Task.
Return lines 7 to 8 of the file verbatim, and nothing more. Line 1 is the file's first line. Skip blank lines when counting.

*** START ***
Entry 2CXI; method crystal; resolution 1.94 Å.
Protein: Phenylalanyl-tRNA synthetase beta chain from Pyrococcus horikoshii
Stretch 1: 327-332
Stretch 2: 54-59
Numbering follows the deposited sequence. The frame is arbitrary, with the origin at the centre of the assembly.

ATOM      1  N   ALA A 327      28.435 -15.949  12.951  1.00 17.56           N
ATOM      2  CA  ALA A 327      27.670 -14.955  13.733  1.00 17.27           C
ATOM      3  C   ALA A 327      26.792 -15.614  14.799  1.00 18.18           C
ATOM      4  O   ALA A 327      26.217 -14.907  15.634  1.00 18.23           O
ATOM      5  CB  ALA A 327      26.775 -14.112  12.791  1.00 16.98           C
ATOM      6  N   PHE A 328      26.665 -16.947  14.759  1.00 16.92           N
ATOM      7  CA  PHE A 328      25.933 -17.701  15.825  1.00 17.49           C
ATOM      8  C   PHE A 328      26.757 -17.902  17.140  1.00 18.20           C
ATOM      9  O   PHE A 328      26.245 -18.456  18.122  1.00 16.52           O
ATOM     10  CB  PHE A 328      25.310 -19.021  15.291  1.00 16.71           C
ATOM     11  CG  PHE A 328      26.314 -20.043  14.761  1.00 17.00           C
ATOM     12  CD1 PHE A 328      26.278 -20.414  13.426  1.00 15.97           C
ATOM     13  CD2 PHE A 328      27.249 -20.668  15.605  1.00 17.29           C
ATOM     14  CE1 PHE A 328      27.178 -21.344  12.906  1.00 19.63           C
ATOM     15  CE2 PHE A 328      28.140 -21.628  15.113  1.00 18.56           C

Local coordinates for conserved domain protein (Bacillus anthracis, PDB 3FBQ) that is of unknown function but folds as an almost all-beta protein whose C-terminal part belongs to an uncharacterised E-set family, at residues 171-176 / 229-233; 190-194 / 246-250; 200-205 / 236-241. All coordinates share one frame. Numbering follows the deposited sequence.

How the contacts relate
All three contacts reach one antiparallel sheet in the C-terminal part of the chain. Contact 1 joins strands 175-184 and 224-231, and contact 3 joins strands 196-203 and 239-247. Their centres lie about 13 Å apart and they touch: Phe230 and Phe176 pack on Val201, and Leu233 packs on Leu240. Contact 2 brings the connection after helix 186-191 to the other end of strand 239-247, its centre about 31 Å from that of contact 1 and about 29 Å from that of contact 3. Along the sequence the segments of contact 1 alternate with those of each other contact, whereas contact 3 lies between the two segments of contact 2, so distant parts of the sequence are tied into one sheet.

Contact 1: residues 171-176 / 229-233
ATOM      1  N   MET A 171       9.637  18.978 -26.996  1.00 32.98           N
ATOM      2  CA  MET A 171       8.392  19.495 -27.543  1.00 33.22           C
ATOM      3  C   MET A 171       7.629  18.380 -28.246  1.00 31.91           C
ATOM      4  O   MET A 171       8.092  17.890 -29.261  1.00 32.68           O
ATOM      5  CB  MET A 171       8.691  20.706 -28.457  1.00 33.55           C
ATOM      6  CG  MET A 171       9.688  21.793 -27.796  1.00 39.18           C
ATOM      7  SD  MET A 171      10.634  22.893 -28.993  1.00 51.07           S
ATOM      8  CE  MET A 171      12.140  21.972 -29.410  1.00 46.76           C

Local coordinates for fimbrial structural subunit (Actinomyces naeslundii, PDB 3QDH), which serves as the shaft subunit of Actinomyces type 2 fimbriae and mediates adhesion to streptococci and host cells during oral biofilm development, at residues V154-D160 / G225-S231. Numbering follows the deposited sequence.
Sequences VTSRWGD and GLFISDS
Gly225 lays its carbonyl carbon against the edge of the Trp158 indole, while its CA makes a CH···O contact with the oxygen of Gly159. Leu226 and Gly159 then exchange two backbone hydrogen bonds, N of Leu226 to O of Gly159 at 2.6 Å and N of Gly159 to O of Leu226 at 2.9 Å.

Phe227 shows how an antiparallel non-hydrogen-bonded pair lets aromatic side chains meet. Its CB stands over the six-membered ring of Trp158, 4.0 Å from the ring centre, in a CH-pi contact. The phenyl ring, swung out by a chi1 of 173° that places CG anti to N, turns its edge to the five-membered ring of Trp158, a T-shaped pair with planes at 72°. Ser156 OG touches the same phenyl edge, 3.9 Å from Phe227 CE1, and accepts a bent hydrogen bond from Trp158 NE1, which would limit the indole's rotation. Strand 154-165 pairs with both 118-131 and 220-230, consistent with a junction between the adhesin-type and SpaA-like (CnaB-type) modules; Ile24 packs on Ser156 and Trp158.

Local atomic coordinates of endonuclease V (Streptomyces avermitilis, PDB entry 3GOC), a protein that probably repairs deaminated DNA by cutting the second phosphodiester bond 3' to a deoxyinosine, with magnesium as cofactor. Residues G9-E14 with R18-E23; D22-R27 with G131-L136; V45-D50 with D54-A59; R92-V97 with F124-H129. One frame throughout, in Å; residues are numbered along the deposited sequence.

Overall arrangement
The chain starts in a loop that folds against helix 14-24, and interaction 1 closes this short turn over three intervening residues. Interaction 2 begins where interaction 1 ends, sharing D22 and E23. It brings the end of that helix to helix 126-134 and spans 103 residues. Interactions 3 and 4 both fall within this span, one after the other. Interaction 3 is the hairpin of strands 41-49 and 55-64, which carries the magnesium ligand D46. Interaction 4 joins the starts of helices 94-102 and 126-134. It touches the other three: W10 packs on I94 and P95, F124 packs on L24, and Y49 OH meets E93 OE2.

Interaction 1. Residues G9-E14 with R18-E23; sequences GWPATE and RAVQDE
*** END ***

ATOM      2  CA  ALA A 327      27.670 -14.955  13.733  1.00 17.27           C
ATOM      3  C   ALA A 327      26.792 -15.614  14.799  1.00 18.18           C